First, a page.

IEEE Transactions on Evolutionary Computation
Special Issue on Autonomous Mental Development


Recent advances in artificial intelligence, cognitive science, computational intelligence, neuroscience and robotics have stimulated the birth and growth of a new research field, known as computational autonomous mental development (AMD).  It is timely for the Transactions to produce a special issue for this subject. 


Although human mental development has a long and established tradition for scientific enquiry, computational studies of mental development for either machines or humans had not received sufficient attention until recently.  The scope of mental development includes cognitive, behavioral, emotional and all other mental capabilities that are exhibited by humans, higher animals and artificial systems.  Investigations of the computational mechanisms of mental development are expected to improve our understanding of the working of the whole range of cognitive and behavioral capabilities in humans and to enable autonomous development of these highly complex capabilities by robots and other artificial systems.
An autonomous, real-time, incremental, open-ended, sensor-grounded and effector-grounded operational mode of mental development implies that multiple disciplines of human intelligence and artificial intelligence face many similar research issues. This special issue focuses on computational modeling of perceptual, cognitive, and behavioral development, enabled by the genes, but is multidisciplinary in nature, inviting researchers from all related fields including, but not limited to, animal learning, computational intelligence, computer vision, machine learning, neuroscience, philosophy, psychology, robotics, and speech recognition.  Although understanding or realizing fully autonomous modes of mental development is a goal, intermediate results toward this goal are all encouraged.


The study of autonomous mental development is also related to evolutionary biology and evolutionary computation.  The genetic blueprint of an organism, passed from one generation to the next, is expressed through the process of development (both physical and mental).  Furthermore, the success of the developmental process determines the fitness of the program and its likelihood of remaining in the “gene pool” through reproduction.  Thus, the editors welcome papers presenting computational investigations of evolutionary processes that give rise to agents that undergo autonomous mental development.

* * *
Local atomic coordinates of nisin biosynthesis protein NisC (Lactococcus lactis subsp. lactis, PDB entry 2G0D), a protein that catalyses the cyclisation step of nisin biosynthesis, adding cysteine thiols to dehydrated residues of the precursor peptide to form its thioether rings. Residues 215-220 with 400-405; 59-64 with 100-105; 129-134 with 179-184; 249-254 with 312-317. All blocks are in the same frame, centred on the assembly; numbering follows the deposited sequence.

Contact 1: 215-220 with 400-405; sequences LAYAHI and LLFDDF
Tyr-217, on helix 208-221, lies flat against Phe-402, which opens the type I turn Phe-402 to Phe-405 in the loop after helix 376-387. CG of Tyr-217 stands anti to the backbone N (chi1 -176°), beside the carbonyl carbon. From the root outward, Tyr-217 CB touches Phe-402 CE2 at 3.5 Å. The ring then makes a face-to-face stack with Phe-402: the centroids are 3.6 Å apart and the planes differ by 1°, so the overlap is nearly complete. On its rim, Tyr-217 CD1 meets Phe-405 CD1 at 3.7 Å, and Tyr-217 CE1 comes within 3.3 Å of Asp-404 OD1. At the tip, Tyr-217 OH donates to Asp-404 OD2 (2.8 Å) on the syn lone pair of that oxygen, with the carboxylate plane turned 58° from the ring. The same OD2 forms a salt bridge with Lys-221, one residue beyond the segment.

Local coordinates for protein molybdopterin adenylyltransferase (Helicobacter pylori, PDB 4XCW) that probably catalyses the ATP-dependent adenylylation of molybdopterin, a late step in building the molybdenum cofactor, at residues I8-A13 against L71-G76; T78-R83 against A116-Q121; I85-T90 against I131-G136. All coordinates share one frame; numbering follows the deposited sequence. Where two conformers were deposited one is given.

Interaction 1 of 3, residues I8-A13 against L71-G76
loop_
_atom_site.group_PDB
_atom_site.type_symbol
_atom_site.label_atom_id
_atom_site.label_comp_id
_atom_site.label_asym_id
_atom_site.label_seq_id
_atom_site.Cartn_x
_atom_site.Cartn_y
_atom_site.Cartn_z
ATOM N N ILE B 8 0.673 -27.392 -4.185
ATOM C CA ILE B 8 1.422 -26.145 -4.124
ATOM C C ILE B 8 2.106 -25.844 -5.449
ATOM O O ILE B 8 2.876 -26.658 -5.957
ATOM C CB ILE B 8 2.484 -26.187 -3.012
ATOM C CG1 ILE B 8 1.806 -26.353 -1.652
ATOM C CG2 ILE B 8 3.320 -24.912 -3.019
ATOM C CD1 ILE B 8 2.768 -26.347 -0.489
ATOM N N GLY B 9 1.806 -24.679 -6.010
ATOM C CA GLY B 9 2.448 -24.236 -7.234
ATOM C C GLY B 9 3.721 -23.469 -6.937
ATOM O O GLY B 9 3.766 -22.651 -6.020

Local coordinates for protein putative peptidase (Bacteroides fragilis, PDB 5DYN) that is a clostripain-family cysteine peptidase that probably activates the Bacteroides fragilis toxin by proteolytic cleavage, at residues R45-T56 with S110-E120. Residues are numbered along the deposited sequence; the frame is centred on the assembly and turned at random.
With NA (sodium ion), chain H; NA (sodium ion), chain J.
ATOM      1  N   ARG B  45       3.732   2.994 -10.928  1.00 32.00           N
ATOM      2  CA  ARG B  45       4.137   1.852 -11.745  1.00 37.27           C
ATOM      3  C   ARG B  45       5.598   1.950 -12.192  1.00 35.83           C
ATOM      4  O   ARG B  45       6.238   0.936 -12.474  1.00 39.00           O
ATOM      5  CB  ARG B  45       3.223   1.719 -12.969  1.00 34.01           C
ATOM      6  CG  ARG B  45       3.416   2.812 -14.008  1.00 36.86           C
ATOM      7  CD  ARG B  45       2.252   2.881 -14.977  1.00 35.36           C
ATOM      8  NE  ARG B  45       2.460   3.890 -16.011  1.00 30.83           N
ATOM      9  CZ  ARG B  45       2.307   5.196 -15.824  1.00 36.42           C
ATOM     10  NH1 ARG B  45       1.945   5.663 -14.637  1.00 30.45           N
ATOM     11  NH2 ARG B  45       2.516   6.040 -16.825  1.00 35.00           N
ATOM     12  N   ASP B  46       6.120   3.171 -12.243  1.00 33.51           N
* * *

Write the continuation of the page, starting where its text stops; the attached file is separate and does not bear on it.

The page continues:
The subjects of the special issue include, but are not limited to:

(1)     Architecture of perceptual and cognitive development

(2)     Generation of representation during development

(3)     Learning and training techniques for development

(4)     Automated feature extraction, PCA, LDA, ICA, etc.

(5)     Development of early processors (e.g., clustering)

(6)     Attention mechanisms and development

(7)     Development of later processors (e.g., regression)

(8)     Vision system and its development

(9)     Auditory system and its development

(10)  Touch and motor systems and their development

(11)  Language acquisition through development

(12)  Multimodal integration through development

(13)  Conceptual development

(14)  Neural plasticity during development

(15)  Motivational system and its development

(16)  Emotions and their development

(17)  Autonomous thinking and its development

(18)  Developmental robots and systems

(19)  Comparison of approaches to machine intelligence

(20)  Social and philosophical issues of development


Papers submitted must have not been published previously, though they may represent significant extensions of prior work.  All papers will be reviewed in accordance with IEEE policy.


The guest editors of this special issue:

Prof. James McClelland, Center for the Neural Basis of Cognition, Carnegie Mellon University, USA

Prof. Kim Plunkett, Department of Experimental Psychology, Oxford University, UK

Prof. Juyang Weng, Department of Computer Science and Engineering, Michigan State University, USA

Submit papers to  Follow information for authors at:


Important dates: (You should have received an acknowledgement for your paper submission.  Contact

Special issue to appear: Late 2006 or early 2007.